A collaboration among five American art museums based on a successful project in the U.K. last year and being billed as the “largest outdoor art show ever conceived” will bring art to the people through billboards around the country. The public will be invited to vote on works that have been selected as representative and the 100 most popular works (not just paintings) will be featured. A great way to raise awareness of America’s artistic past and present as well as making people aware of the treasure trove of works in the public domain. Read more here at the Los Angeles Times. (Note not all the works in the project are in the public domain – artist Georgia O’Keefe is among the artists whose work will be considered, however, the image presented here is not owned by one of the participating museums nor is it in the public domain.
Buzzfeed, the popular Internet aggregator of funny lists accompanied by photographs/GIFs, (Full disclosure: I’m a regular reader) has found itself in recent copyright troubles both small time and big time – the small time problem (but funny) can be found here while the more serious and not so funny (if your Buzzfeed’s legal department) can be found here and here. While neither situation looks like it is going to seriously affect Buzzfeed’s bottom line both situations remind us that it is better to use original content, content that is in the public domain, create your own content, use fair use where appropriate or seek permission from the creator – lots of different options on the table.
Ninth Circuit Court of Appeals rules that the punk rock band Green Day did not violate artist’s copyright in painting by displaying painting in video. Read more here at the 1709 Blog.
The Getty Museum has announced a major initiative making 4,600 images of art in in its collection available to be freely downloaded. Now while many if not all of these works were technically in the public domain it was difficult to obtain high quality downloadable images without paying a fee. Read more at The Verge.
A recent case out of the 10th Circuit, Enterprise Management vs. Warwick, discusses whether a diagram is worthy of copyright protection – the discussion is interesting because it draws out the point about whether a particular idea can be presented in many different ways which would favor copyright protection or if the idea can be expressed in only one way which would trend away from protection. Read more at Seattle Copyright Watch.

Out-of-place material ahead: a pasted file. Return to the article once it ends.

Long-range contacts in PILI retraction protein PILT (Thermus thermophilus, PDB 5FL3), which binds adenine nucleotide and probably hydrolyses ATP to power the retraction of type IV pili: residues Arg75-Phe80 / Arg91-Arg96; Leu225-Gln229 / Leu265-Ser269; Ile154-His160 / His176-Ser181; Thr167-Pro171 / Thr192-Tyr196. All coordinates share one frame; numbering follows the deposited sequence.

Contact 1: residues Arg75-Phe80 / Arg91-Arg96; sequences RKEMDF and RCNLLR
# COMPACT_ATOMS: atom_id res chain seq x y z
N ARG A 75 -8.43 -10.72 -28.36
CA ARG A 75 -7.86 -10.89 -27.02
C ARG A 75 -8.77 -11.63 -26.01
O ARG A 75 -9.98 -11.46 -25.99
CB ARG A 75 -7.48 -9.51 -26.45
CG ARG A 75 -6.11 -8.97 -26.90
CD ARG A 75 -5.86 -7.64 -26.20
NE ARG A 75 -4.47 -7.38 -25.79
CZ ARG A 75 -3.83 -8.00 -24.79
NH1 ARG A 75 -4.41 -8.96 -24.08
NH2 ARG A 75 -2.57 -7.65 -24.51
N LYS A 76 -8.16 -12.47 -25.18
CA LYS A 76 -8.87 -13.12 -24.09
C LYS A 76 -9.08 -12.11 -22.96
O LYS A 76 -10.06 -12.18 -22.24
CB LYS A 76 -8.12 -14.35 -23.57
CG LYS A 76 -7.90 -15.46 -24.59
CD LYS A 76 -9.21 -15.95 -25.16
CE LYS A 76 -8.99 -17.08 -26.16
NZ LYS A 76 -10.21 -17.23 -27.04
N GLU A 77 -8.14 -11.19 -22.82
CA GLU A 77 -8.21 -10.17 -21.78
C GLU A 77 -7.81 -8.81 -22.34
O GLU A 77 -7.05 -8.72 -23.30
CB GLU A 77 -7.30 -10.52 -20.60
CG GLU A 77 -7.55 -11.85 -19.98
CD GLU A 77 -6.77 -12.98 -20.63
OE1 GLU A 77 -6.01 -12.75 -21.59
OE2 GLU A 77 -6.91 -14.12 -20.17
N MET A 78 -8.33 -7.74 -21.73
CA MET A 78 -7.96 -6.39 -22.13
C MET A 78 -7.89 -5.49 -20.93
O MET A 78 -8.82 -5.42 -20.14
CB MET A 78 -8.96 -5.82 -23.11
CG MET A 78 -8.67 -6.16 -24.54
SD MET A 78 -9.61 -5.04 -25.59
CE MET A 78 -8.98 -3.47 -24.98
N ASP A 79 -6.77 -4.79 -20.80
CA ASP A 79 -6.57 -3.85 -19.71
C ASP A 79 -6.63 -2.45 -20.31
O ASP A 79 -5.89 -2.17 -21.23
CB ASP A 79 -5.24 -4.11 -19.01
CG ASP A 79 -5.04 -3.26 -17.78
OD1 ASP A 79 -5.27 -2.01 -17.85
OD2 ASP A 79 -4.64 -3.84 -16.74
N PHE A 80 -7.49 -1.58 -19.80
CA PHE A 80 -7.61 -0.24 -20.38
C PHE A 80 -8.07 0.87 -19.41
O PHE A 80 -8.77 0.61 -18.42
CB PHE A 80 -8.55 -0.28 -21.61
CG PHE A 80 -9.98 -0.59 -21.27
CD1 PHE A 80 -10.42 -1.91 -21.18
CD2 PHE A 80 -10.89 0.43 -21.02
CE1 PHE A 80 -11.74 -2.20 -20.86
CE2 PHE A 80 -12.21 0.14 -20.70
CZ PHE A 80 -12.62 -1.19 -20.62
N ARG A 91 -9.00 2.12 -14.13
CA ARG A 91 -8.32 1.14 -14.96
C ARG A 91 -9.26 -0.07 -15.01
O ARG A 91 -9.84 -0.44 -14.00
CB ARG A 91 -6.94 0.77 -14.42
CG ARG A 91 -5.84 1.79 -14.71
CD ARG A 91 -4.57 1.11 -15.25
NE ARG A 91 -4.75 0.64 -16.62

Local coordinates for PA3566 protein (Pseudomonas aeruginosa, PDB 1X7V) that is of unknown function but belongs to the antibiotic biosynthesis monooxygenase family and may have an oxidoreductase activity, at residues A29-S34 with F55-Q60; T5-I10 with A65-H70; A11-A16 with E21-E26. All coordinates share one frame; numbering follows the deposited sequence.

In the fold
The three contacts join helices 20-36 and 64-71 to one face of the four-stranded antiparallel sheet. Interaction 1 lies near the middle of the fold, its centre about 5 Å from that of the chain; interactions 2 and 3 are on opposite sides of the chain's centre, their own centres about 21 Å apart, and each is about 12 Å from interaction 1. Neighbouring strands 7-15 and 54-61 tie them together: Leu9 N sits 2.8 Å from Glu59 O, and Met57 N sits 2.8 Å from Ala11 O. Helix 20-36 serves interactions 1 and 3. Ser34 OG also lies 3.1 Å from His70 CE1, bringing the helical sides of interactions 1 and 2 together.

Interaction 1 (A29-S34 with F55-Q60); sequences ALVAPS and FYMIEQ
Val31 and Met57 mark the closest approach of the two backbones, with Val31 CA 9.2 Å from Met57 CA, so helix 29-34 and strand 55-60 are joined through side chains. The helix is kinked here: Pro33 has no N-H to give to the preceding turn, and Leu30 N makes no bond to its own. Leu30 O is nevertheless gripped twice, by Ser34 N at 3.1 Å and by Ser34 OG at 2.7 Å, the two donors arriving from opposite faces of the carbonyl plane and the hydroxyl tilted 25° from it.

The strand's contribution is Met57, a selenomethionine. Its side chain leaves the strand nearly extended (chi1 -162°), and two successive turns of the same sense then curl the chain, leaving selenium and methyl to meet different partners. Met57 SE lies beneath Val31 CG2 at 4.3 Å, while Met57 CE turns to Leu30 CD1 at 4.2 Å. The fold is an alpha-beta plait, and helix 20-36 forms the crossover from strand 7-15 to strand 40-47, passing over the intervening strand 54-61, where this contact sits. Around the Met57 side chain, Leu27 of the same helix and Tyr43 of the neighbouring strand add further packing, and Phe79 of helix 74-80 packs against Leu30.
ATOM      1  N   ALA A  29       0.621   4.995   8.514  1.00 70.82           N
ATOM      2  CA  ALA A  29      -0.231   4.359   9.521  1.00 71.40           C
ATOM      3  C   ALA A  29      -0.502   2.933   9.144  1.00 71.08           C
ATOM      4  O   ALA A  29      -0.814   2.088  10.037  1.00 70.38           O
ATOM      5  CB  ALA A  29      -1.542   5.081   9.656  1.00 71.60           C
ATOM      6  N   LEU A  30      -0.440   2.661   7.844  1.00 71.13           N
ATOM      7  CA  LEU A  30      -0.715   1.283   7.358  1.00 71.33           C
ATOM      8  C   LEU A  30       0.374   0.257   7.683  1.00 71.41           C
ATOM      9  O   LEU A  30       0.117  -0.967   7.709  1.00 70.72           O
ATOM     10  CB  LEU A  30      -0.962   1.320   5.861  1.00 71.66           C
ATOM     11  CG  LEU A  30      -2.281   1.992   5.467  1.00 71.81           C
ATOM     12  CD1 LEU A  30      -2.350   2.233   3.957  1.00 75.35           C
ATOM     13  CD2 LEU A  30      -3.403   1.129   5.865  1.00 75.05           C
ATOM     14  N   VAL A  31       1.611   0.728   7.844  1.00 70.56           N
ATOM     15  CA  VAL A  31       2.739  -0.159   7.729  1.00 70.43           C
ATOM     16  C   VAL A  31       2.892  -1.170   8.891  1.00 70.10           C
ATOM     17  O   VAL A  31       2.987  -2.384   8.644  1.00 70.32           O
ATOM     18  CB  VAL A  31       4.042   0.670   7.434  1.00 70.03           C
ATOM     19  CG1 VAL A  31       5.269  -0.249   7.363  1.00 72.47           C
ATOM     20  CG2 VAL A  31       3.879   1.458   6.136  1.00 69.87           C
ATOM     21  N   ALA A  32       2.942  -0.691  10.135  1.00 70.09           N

We just saw where the Bank of Canada was using copyright to stifle criticism and censor critics is a post from last week. Now, a Utah Sheriff is claiming that mugshots are subject to copyright and owned by the government. At least the sheriff’s motives appear to be sound in that he is attempting to prevent Internet sites that post mugshots to humiliate those who have been incarcerated (without being found guilty of anything mind you) but still the use of copyright law in this manner is troubling. Read more here from Techdirt.
It is one thing to have a legitimate concern over copyright infringement and an entirely different matter to use copyright as a form of censorship. Such uses of copyright seem to be on the rise with the latest coming from the Bank of Canada – of course as parody is one of the clearest examples of fair use and in this case political speech not only doesn’t violate copyright law (Canadian or American) but is protected political speech. Simply put watch out for those who attempt to use copyright to suppress free speech and the sharing of ideas.